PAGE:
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Expertise, anyone?

Jill Walker has a post today about signing up to serve as an expert EU advisor, for reviewing proposals, programs, et al., and it put me in mind of another of my pet peeves with respect to our own organization here in rhetcompville.

One of the persistent themes of my discontent is the tendency to think of our field/discipline/organization as being smaller than it actually is. This shows up most often, I suppose, in the way that we abuse the term community to speak of ourselves. More concretely, I think that our organization is of a size that we often fail to appreciate the implications of the choices we make. The overuse of conference themes in papers and panels that have little to nothing to do with said themes is but one example. Jill's thoughts raise another for me, and that's the process by which proposals are selected and/or rejected.

My understanding of this process may not be entirely accurate, but that in itself only serves to prove my point--it shouldn't be opaque to someone who has been in the field for more than a decade. Anyhow, my understanding is that the Chair in a given year selects proposal reviewers, period. How is this done? As far as I can tell, the criteria for selecting proposal reviewers are two: the Chair knows you (or knows someone who knows you); and/or, you reviewed proposals in a given area the year before.

My guess is that if you were to study the qualifications of these reviewers over a ten-year period, you would actually not find that they weren't qualified. But you probably would discover that the vast majority of them have connections (either positions at or degrees from) a small percentage of schools. And back in the day, when this handful was pretty much all there was, that made some sense. The conference was smaller, the range of topics narrower, and it was conceivable for a Chair to come to the position with a pretty good idea of who was qualified.

This is no longer possible, however, and in a field where so much emphasis is placed on our flagship conference, it would be nice to see some effort expended to adapt the proposal process to the actual size and composition of the field, rather than an outdated, utopian, who-you-know network.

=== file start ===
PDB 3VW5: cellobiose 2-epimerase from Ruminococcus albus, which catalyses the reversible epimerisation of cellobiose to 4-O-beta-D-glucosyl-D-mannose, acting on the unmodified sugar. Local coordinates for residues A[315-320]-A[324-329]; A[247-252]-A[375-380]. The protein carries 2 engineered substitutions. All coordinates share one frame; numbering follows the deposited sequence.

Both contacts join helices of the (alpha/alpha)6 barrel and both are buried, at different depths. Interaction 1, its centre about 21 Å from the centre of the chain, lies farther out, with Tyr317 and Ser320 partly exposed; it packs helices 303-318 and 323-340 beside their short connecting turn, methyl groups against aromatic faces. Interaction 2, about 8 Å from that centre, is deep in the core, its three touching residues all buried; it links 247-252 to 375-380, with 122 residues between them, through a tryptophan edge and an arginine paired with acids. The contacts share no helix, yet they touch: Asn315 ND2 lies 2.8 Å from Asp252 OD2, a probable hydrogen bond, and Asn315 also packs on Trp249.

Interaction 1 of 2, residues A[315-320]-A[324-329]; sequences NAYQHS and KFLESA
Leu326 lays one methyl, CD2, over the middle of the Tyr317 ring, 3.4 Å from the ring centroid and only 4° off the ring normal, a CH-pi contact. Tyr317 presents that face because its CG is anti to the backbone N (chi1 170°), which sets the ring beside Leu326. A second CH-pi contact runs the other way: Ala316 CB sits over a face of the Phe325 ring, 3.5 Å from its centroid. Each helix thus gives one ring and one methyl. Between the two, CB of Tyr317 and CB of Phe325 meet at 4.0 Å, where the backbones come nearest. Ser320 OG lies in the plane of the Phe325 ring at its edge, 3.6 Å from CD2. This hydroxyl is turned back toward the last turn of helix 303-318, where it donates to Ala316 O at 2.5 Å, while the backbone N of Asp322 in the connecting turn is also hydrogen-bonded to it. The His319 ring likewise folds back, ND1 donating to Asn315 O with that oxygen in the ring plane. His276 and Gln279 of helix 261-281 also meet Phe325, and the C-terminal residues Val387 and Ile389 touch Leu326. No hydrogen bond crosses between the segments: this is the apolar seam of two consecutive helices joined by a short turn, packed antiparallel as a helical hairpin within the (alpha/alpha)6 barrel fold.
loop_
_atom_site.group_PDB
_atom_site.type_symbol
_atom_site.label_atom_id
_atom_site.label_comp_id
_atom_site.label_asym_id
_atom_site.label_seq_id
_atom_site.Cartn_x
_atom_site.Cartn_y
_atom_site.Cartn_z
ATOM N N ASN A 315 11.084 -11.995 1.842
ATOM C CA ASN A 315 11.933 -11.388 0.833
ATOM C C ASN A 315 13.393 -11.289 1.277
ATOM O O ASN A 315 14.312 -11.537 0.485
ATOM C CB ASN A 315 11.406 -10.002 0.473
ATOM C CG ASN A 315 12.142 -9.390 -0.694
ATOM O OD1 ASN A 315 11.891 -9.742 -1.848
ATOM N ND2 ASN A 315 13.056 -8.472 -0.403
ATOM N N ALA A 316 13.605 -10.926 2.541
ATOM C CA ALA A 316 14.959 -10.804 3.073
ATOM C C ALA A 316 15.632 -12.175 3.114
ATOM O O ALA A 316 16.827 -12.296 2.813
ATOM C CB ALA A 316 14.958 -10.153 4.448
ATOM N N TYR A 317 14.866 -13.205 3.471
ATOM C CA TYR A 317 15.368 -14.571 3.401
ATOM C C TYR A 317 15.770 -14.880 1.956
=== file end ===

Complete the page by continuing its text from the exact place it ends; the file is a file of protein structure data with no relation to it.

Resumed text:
And yes, there are some sour grapes operating here--insides and outsides abound, and the closest I've come to being inside was to take a position in a department where a CCCC Chair once worked (although he was gone by the time I arrived). The answer to this insider problem, though, isn't for me to simply figure out a way to get inside--it's to open the process up to the kind of system that Jill describes. If I'm a qualified scholar, and I'm interested, there should be an easy self-nomination process whereby I might be (at least) considered. There are plenty more qualified than I, but certainly not all of them, unless we stick to the FOAF criteria that currently operate.

After a certain point, the size of a network prohibits any one person (or even program) from being able to stay abreast of all the network's members and their various expertises. It is no longer possible to assume that if one hasn't heard of someone, then that person isn't very important or qualified. When the network hits a particular size, that assumption tips, and unless changes are made, importance and qualification end up depending on whether or not someone at the core has heard of you.

In case you're not feeling me here, that's the process by which A-Lists are made, and the rest of us grumble. We're goaded by the spirit of hierarchy, to quote KB, even as we claim to resist it. And I could easily imagine solving this issue with a small change in policy and a database.


I think this is a pretty accurate assessment and it doesn't seem that problematic to post an electronic submission form whereby interested parties could nominate themselves to read for a particular area. Even if the chair still picked the reviewers it would at least open up the process.